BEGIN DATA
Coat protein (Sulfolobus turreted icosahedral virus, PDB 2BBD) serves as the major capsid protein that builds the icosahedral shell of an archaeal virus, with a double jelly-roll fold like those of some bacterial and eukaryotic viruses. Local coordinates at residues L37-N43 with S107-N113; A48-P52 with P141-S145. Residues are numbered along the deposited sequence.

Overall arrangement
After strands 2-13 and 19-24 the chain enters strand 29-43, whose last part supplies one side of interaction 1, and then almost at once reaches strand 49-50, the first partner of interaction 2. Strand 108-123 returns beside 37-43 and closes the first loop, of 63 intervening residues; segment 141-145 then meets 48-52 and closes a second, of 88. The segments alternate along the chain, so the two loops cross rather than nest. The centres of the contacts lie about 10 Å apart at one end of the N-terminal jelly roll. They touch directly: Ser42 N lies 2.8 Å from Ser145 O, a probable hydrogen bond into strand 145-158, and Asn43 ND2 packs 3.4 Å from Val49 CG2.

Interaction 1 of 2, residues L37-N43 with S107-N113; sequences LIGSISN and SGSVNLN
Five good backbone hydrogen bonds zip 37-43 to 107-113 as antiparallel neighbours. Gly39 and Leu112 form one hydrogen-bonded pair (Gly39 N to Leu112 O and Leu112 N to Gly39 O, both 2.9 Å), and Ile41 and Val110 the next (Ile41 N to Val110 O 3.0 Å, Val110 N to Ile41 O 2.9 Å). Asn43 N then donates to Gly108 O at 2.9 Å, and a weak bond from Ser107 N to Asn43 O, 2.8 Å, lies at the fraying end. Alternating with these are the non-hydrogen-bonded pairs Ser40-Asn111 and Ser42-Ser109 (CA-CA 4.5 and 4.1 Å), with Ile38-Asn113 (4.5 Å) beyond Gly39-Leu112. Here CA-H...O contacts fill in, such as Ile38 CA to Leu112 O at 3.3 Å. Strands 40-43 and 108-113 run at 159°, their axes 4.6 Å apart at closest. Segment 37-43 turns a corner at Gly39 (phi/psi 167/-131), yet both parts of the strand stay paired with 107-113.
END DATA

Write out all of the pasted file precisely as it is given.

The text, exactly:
Coat protein (Sulfolobus turreted icosahedral virus, PDB 2BBD) serves as the major capsid protein that builds the icosahedral shell of an archaeal virus, with a double jelly-roll fold like those of some bacterial and eukaryotic viruses. Local coordinates at residues L37-N43 with S107-N113; A48-P52 with P141-S145. Residues are numbered along the deposited sequence.

Overall arrangement
After strands 2-13 and 19-24 the chain enters strand 29-43, whose last part supplies one side of interaction 1, and then almost at once reaches strand 49-50, the first partner of interaction 2. Strand 108-123 returns beside 37-43 and closes the first loop, of 63 intervening residues; segment 141-145 then meets 48-52 and closes a second, of 88. The segments alternate along the chain, so the two loops cross rather than nest. The centres of the contacts lie about 10 Å apart at one end of the N-terminal jelly roll. They touch directly: Ser42 N lies 2.8 Å from Ser145 O, a probable hydrogen bond into strand 145-158, and Asn43 ND2 packs 3.4 Å from Val49 CG2.

Interaction 1 of 2, residues L37-N43 with S107-N113; sequences LIGSISN and SGSVNLN
Five good backbone hydrogen bonds zip 37-43 to 107-113 as antiparallel neighbours. Gly39 and Leu112 form one hydrogen-bonded pair (Gly39 N to Leu112 O and Leu112 N to Gly39 O, both 2.9 Å), and Ile41 and Val110 the next (Ile41 N to Val110 O 3.0 Å, Val110 N to Ile41 O 2.9 Å). Asn43 N then donates to Gly108 O at 2.9 Å, and a weak bond from Ser107 N to Asn43 O, 2.8 Å, lies at the fraying end. Alternating with these are the non-hydrogen-bonded pairs Ser40-Asn111 and Ser42-Ser109 (CA-CA 4.5 and 4.1 Å), with Ile38-Asn113 (4.5 Å) beyond Gly39-Leu112. Here CA-H...O contacts fill in, such as Ile38 CA to Leu112 O at 3.3 Å. Strands 40-43 and 108-113 run at 159°, their axes 4.6 Å apart at closest. Segment 37-43 turns a corner at Gly39 (phi/psi 167/-131), yet both parts of the strand stay paired with 107-113.